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How !Nara melon sustains community

2021-02-11  Eveline de Klerk

How !Nara melon sustains community
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Eveline de Klerk

WALVIS BAY – Harvesting and selling of the !Nara melon has been a traditional norm carried on by many generations of the Topnaar community living along the Kuiseb River in the Erongo region. 

The !Nara melon has been sustaining many families among the Topnaars, of whom many survive by selling !Naras and small-scale farming. 

New Era this week visited the area and caught up with locals, who were busy extracting what they referred to as ‘Topnaar gold’. 

The product is later sold in Walvis Bay and
surrounding areas.  One of the local men, Johannes Uirab, who has been living at the settlement since birth, said the process can take about six hours, while drying can take an additional day before the product is ready for the market. 

“!Naras are loved not only in Namibia but all over the world,” said Uirab, while stirring the 100-litre drum he cooks the plant in. According to him, they first take an entire day to harvest the !Naras. 

“They are usually ripe from November until February. Once we bring them home, we cut them open and remove all the content in a bucket before it is gradually added to the drum to cook,” he explained. 

Anna Beukes added they make various products from the !Nara melon. “Some of the melons are nicely ripe that we make can make !Nara milk from its juice. This can be used as juice and can also be used as a basis to make pap with flour,” Beukes said.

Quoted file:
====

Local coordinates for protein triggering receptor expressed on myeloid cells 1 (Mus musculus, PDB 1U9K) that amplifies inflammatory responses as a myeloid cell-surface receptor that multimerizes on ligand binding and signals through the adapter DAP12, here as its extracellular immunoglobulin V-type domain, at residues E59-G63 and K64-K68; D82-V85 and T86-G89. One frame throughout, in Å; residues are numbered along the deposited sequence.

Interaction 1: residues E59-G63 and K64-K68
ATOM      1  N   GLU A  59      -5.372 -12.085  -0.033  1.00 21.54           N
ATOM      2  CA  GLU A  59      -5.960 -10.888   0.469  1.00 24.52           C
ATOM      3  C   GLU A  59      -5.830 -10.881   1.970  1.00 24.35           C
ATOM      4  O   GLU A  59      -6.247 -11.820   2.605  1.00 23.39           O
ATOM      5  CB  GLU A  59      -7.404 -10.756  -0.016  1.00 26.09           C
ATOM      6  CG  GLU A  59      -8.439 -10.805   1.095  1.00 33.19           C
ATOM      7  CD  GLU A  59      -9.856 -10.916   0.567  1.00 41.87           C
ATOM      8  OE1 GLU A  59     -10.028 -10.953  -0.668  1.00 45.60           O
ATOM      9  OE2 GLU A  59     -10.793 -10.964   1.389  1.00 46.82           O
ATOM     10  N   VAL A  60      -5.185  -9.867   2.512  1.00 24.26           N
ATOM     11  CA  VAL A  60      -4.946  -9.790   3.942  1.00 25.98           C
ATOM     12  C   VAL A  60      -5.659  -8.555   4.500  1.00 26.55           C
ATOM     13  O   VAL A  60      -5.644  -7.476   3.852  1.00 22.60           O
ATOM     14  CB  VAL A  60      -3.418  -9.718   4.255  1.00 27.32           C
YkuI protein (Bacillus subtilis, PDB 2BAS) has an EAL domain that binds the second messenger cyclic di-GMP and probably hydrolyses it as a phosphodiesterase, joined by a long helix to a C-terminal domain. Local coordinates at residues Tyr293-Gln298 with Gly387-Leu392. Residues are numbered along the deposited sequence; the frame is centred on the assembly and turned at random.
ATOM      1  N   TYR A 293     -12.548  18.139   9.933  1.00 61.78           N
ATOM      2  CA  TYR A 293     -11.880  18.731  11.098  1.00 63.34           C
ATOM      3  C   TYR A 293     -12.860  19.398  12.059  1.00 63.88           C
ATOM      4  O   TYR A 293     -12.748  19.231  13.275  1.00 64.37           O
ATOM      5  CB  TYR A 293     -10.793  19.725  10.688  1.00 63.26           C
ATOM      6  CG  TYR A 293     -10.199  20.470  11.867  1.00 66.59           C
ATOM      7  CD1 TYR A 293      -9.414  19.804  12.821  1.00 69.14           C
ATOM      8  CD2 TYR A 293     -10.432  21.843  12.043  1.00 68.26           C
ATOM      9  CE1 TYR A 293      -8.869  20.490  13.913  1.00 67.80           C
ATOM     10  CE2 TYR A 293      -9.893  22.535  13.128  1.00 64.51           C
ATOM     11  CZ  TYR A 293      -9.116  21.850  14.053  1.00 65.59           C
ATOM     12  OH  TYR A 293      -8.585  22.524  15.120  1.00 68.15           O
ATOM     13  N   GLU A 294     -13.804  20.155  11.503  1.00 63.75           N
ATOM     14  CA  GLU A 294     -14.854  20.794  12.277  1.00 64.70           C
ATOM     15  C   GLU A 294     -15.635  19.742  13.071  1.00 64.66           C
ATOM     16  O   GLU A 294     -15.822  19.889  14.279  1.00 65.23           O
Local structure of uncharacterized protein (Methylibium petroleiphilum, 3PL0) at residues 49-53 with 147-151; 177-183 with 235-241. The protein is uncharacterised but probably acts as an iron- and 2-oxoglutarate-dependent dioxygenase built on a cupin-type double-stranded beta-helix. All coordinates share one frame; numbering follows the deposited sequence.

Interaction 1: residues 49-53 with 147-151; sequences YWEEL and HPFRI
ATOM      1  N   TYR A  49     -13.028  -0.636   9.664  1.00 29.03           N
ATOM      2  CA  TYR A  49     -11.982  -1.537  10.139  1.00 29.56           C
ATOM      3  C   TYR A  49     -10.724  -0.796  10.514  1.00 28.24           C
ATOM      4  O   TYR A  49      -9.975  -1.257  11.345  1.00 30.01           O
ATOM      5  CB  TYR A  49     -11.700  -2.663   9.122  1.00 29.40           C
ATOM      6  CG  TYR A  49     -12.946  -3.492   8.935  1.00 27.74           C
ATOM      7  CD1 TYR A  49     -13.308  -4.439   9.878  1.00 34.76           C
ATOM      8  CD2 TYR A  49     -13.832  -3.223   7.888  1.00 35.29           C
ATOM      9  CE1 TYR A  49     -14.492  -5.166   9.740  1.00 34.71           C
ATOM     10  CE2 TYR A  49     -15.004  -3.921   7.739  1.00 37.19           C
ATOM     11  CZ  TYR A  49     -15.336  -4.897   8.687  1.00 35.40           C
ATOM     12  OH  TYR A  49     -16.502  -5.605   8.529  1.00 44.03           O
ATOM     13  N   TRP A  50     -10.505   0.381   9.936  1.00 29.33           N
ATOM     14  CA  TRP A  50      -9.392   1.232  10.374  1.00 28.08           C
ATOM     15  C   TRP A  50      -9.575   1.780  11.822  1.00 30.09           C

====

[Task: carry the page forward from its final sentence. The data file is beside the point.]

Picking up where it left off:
She added the pastes are also separated from the seeds and can be eaten once dry. “That, we refer to as Nama chocolate, which is a highly nutritious food source full of vitamins and minerals,” she said. 

According to Beukes, the selling of !Naras has been just one of the ways her people sustain themselves throughout the years, especially with the growing number of unemployed youth and the severe drought. 

Another member of the Topnaar community Butros Beukes says they can until June sustain themselves with the !Nara they have just processed. He said, on a good day, they can make about N$2 800 from a five litre bucket. 

“This is better than being unemployed, especially now that we are facing Covid-19,” he said. 

According to him, they had a woman from Swakopmund who would pay them much better, as she uses the melon to make various products by extracting its oil.  “However she hasn’t come back to buy due to Covid-19,” he said. - 

2021-02-11  Eveline de Klerk

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